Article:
Lies are pretty hard to stop once one is told. Almost always, another one is needed to cover up the first one. According to a press release from the Department of Justice, today’s “Fraud of the Day” details the lies a Virginia woman told that enabled her to obtain nearly $1 million in fraudulent tax returns from the Internal Revenue Service and the State of Virginia.

The 43-year-old woman accomplished her scam by preparing and electronically filing tax returns from either her work or home computer for clients including coworkers, family members and friends. (That sounds all well and good except for the fact that she fabricated businesses with fictitious income and expenses, added in a few false dependents and fake child care providers to claim undeserved tax credits.) Further research revealed that if filing a claim for a married couple, she had a habit of submitting separate false returns with different addresses and claims that each spouse was the “head of household,” instead of filing a joint married return or separate married return.

The press release states that the fraudster cost the U.S. Treasury approximately $949,000 by filing 222 federal income tax returns with the stolen identities of her clients. She charged $150 per tax return for her services, asking clients for payment in cash so she would not have to report the income. (If you do the math, she got about $33,300 for her fraudulent efforts, not counting the illegally obtained refunds.) Clients probably became suspicious when they did not receive a copy of their tax return. (The criminal funneled the returns into a bank account where she kept some of the money and paid some of the refund to the taxpayers in cash.)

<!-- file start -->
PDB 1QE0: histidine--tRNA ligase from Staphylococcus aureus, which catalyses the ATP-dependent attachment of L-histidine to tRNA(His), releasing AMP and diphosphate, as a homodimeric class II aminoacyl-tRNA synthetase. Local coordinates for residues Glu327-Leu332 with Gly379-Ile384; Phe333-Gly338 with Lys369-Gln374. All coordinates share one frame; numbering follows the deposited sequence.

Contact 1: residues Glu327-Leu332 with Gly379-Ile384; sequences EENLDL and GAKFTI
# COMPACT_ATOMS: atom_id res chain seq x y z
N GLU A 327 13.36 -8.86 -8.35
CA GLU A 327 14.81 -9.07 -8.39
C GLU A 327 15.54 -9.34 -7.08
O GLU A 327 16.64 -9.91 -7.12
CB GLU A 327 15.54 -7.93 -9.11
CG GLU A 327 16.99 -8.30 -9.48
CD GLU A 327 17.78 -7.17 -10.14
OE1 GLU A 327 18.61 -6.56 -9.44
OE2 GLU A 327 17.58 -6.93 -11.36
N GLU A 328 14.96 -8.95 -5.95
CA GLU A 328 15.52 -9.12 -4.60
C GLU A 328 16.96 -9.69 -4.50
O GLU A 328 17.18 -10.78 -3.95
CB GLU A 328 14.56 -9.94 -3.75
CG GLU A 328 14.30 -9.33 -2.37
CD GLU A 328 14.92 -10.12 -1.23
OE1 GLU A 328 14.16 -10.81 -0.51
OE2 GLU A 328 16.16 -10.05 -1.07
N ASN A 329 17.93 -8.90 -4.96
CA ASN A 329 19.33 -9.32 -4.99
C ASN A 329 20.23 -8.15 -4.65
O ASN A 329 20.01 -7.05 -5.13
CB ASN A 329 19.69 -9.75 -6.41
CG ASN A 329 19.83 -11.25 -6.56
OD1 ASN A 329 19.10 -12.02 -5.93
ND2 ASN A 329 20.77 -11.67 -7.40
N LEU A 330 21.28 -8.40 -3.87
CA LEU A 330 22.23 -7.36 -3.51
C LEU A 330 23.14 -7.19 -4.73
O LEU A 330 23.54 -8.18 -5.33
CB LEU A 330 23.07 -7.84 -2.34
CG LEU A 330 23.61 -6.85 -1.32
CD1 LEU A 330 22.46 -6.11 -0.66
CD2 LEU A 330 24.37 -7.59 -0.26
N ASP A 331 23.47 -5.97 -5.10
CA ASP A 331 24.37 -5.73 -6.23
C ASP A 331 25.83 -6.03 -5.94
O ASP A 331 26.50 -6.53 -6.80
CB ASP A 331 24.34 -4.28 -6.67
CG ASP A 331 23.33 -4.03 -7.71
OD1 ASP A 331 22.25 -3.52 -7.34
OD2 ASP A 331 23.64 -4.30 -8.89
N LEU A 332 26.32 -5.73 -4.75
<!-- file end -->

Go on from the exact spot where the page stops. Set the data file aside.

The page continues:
The woman pleaded guilty to aggravated identity theft and preparing false tax returns. She will serve five years in prison with one year of supervised release. She also will pay restitution of $949,273.

The woman had to lie quite a bit on paper and in person to accomplish this scheme. She stole the identities of her clients and lied about their personal financial information. She probably had to tell a few lies to convince family members to help her funnel the refunds into a bank account where she received deposits from the government. The fraudster also asked her clients to lie for her when questioned by investigators to state that their returns were prepared by someone else. Hopefully, this lady has learned the lesson that lies usually catch up with you if you tell too many.

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